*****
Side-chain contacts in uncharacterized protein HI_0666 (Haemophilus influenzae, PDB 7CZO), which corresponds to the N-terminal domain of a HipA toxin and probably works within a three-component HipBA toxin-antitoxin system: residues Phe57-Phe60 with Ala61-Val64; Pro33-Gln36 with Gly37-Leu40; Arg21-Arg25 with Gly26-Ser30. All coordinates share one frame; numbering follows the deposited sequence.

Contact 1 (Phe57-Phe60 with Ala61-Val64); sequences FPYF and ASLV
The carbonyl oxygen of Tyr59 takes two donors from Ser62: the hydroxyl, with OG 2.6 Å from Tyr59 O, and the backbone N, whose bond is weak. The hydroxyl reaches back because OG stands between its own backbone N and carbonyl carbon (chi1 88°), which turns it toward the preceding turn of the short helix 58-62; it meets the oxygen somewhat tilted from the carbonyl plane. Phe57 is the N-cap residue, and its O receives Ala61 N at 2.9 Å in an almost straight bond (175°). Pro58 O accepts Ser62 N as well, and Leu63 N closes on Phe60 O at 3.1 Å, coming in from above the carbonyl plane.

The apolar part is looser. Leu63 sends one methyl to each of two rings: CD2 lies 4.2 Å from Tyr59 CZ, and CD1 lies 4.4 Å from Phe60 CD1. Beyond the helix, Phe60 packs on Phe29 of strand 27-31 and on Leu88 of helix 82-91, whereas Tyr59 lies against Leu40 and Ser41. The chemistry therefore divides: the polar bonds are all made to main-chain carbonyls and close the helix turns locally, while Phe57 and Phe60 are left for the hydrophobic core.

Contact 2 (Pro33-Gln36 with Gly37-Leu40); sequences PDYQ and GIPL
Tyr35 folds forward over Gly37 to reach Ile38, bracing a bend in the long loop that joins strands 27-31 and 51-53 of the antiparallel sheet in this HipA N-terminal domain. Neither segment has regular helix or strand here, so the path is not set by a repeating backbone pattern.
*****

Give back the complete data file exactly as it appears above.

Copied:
Side-chain contacts in uncharacterized protein HI_0666 (Haemophilus influenzae, PDB 7CZO), which corresponds to the N-terminal domain of a HipA toxin and probably works within a three-component HipBA toxin-antitoxin system: residues Phe57-Phe60 with Ala61-Val64; Pro33-Gln36 with Gly37-Leu40; Arg21-Arg25 with Gly26-Ser30. All coordinates share one frame; numbering follows the deposited sequence.

Contact 1 (Phe57-Phe60 with Ala61-Val64); sequences FPYF and ASLV
The carbonyl oxygen of Tyr59 takes two donors from Ser62: the hydroxyl, with OG 2.6 Å from Tyr59 O, and the backbone N, whose bond is weak. The hydroxyl reaches back because OG stands between its own backbone N and carbonyl carbon (chi1 88°), which turns it toward the preceding turn of the short helix 58-62; it meets the oxygen somewhat tilted from the carbonyl plane. Phe57 is the N-cap residue, and its O receives Ala61 N at 2.9 Å in an almost straight bond (175°). Pro58 O accepts Ser62 N as well, and Leu63 N closes on Phe60 O at 3.1 Å, coming in from above the carbonyl plane.

The apolar part is looser. Leu63 sends one methyl to each of two rings: CD2 lies 4.2 Å from Tyr59 CZ, and CD1 lies 4.4 Å from Phe60 CD1. Beyond the helix, Phe60 packs on Phe29 of strand 27-31 and on Leu88 of helix 82-91, whereas Tyr59 lies against Leu40 and Ser41. The chemistry therefore divides: the polar bonds are all made to main-chain carbonyls and close the helix turns locally, while Phe57 and Phe60 are left for the hydrophobic core.

Contact 2 (Pro33-Gln36 with Gly37-Leu40); sequences PDYQ and GIPL
Tyr35 folds forward over Gly37 to reach Ile38, bracing a bend in the long loop that joins strands 27-31 and 51-53 of the antiparallel sheet in this HipA N-terminal domain. Neither segment has regular helix or strand here, so the path is not set by a repeating backbone pattern.